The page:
Daily Mail

Move over Rumpole... More women than men study law

- By Connor Stringer

IMAGINE watching a trial in court and you might picture a bewigged and gowned male figure addressing a jury.

But research suggests that courtrooms of the future could be filled with more women barristers than men.

Twice as many women have applied to study law as men, data sourced from university admissions service Ucas has revealed.

Female applicatio­ns reached triple figures for the first time last year at 103,575 applicants, compared with 51,865 male hopefuls.

The data, collated by London criminal defence solicitors Lawtons, also found that female applicatio­ns to all law courses in the UK have risen by 13 per cent over the last three years.

Dr Adrienne Barnett, senior lecturer in law at Brunel University, said more female undergradu­ates improves ‘collegiali­ty’ of students.

She said: ‘From my experience as a lecturer, there are certainly a lot more women than men studying law at Brunel Law School.

‘The reasons for this are conjecture but I suspect it’s because fewer women study the STEM subjects... Comparing my experience of studying law in the late 1970s/early 1980s when there were more male students with the situation now, I think that having more female students enhances the collegiali­ty of the students and peer support.’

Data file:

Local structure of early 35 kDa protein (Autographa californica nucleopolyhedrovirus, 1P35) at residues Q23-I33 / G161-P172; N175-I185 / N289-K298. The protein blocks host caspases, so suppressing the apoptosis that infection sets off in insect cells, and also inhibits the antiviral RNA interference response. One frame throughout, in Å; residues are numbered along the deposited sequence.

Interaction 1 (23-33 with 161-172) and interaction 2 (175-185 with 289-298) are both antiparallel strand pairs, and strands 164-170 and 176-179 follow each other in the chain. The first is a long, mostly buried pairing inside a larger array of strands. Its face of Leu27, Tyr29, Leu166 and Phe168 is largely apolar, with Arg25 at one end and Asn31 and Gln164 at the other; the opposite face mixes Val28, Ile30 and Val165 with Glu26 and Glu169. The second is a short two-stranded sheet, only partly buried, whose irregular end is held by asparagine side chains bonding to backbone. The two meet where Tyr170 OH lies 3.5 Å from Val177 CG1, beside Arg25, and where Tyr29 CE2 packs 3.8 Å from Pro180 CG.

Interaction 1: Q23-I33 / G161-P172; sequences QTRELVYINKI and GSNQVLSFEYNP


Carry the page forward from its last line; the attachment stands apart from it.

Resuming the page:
Law courses are also proving popular among 18 to 20-year-olds, with more than 15,000 applicants from the age group in the last two years, data obtained by a Freedom of Informatio­n request reveals. Northern Ireland has seen the greatest increase in female applicatio­ns at 7.6 per cent compared with a 5 per cent drop among males.

Overall, applicatio­ns to study law in the UK have increased by over 17,000 in the past three years.

Nick Titchener, director at Lawtons Solicitors, added: ‘ The demand for legal profession­als in the UK is increasing two-fold... It is essential for prospectiv­e applicants to keep an open mind when pursuing a career in law.

‘ It is important to do your research to ensure you understand the qualificat­ions required for the specific position you want.

‘As well as this, you should identify any relevant work experience opportunit­ies that will help you emphasise your commitment to a career in law, such as holiday schemes, mini-pupillages, marshallin­g or pro bono work.

‘The legal industry is competitiv­e yet rewarding and students applying to study in the UK will, in time, help the profession prosper in the years to come’.

According to Government statistics for 2022, women make up 39 per cent of barristers in the UK.

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